Document Type


Publication Date



In December 1875, President Ulysses S. Grant delivered his last annual message to Congress. He warned of “the dangers threatening us” and the “importance that all [men] should be possessed of education and intelligence,” lest “ignorant men . . . sink into acquiescence to the will of intelligence, whether directed by the demagogue or by priestcraft.” He recommended as “the primary step” a constitutional amendment “making it the duty of each of the several States to establish and forever maintain free public schools adequate to the education of all of the children” and “prohibiting the granting of any school funds, or school taxes . . . for the benefit of or in aid . . . of any religious sect or denomination.” There was no mistaking what President Grant referred to when he mentioned “demagogue,” “priestcraft,” and “religious sect” in connection with public education. Since the Civil War, the political influence of Catholics had become an important force in America, and in many states Catholics had sought public funding for their schools and charities.

Congress responded promptly. Within a week, Representative James Blaine, the powerful former Speaker of the House, introduced an amendment that would become known as “the Blaine Amendment,” which provided that “no money raised by taxation in any State for the support of public schools . . . shall ever be under the control of any religious sect.” In August 1876, the House of Representatives approved the bill with the necessary two-thirds vote. The proposal, however, received a majority but not a two-thirds vote in the Senate and failed.

Although Congress never sent the Blaine Amendment to the states for ratification, the states reacted to the national attention paid to the question of public financing of sectarian schools by adopting their own “Little Blaine Amendments.” Between 1840 and 1875, nineteen states adopted some form of constitutional restriction on sectarian institutions receiving state funds; by 1900, sixteen more states, plus the District of Columbia, had added such provisions. Nevada was no exception. In 1877, the Nevada Legislature proposed amending the Nevada Constitution to provide that “No public funds of any kind or character whatever, State, County or Municipal, shall be used for sectarian purposes.” The amendment, Article 11, Section 10, became final in 1880.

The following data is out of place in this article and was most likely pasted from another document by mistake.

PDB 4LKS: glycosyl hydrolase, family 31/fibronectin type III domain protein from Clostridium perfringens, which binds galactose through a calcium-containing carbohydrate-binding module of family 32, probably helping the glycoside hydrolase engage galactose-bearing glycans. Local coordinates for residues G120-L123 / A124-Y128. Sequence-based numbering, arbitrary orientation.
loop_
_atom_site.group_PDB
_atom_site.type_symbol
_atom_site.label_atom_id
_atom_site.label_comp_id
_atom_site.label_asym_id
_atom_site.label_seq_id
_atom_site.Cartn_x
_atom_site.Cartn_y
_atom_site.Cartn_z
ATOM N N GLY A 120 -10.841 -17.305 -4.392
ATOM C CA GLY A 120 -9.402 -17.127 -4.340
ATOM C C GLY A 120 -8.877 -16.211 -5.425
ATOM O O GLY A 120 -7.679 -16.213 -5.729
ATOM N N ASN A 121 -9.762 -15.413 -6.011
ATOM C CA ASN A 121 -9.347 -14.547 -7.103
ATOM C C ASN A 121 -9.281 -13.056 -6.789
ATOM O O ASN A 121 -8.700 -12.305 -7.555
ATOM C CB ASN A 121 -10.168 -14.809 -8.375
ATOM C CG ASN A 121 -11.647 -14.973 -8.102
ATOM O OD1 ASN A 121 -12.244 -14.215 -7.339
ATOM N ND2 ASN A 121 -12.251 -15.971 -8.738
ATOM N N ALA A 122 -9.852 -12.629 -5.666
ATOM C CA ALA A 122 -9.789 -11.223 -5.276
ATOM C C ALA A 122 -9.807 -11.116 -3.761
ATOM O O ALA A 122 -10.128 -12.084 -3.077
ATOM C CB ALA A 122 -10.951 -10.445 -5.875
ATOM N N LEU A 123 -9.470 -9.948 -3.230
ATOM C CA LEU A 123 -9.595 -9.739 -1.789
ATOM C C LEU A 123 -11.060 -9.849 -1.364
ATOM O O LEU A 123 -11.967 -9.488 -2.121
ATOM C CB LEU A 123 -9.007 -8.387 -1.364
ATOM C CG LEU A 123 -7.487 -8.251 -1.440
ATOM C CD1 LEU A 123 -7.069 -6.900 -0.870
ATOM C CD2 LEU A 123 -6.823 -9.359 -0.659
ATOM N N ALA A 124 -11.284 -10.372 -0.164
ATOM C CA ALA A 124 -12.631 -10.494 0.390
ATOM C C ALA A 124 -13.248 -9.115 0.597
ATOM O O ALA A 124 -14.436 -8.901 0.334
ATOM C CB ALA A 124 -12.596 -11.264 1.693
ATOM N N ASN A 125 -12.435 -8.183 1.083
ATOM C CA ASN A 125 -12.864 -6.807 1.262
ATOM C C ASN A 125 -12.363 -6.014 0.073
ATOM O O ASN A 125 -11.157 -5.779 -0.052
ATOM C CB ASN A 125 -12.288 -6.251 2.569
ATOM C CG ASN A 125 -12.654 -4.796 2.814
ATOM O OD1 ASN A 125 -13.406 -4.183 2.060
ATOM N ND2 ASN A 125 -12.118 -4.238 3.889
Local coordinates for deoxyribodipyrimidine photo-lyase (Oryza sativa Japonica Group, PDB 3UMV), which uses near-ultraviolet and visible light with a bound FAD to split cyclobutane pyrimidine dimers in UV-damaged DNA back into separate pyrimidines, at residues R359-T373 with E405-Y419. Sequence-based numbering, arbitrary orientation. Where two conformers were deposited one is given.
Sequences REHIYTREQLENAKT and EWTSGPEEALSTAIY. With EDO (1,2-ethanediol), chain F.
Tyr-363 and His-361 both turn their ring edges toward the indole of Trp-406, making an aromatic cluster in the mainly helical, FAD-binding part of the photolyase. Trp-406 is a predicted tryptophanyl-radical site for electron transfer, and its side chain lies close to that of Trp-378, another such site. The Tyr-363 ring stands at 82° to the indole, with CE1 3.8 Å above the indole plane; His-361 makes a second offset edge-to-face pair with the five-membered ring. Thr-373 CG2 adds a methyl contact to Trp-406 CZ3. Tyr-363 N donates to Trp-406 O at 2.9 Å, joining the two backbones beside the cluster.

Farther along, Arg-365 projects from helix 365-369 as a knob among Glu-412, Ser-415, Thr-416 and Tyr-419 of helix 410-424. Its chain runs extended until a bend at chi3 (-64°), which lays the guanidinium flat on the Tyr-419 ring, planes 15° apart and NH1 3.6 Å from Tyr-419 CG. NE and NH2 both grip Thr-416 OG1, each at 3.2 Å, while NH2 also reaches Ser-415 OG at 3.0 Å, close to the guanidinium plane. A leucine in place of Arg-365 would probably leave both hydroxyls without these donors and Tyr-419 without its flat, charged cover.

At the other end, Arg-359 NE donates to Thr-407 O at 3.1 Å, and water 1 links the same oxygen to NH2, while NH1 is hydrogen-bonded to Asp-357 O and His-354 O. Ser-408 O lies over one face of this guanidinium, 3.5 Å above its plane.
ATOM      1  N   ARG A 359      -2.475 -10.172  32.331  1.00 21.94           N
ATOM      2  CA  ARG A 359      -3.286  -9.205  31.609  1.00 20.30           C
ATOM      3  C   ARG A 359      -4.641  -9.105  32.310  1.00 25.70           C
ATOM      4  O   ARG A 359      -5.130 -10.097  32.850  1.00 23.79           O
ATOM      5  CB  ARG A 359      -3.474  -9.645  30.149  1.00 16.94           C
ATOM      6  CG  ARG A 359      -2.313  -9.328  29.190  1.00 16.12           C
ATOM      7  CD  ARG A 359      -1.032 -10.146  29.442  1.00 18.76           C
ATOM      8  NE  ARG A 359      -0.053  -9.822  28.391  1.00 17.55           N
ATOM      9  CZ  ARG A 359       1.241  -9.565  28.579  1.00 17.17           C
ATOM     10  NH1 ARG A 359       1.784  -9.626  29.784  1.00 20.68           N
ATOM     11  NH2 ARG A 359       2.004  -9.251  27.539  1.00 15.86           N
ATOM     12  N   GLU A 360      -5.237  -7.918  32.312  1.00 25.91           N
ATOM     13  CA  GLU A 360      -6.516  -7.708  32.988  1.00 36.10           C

Like the Little Blaine Amendments states adopted across the United States, Nevada's Little Blaine Amendment responded to controversy in Nevada over public funding of Catholic institutions. For years the legislature had funded the Nevada Orphan Asylum, the largest orphanage in the state, operated by the Sisters of Charity in Virginia City. In 1882, in Nevada ex rel. Nevada Orphan Asylum v. Hallock, the Nevada Supreme Court held that the new amendment barred the legislature from making any future contributions to the orphanage. No Nevada court has had occasion to construe Section 10 since Hallock.

Attention has again focused on public funding of sectarian institutions, including schools and charitable activities. More importantly for Nevada, in 1999, the legislature authorized cities and counties to donate money or supplies to nonprofit organizations “created for religious, charitable or education purposes.”

The U.S. Supreme Court has shown increased disposition to approve creative programs under which sectarian institutions or religiously motivated persons can participate on an equal basis in public programs. As courts hear challenges to the constitutionality of these programs under the First Amendment to the U.S. Constitution, they have also had to confront—many for the first time—the legacy of post-reconstruction anti-Catholicism: Little Blaine Amendments.

The authors consider the effect of Article 11, Section 10, of the Nevada Constitution on any “charitable choice,” school voucher, or similar program that might be proposed in Nevada.

Publication Citation

2 Nev. L.J. 551 (2002).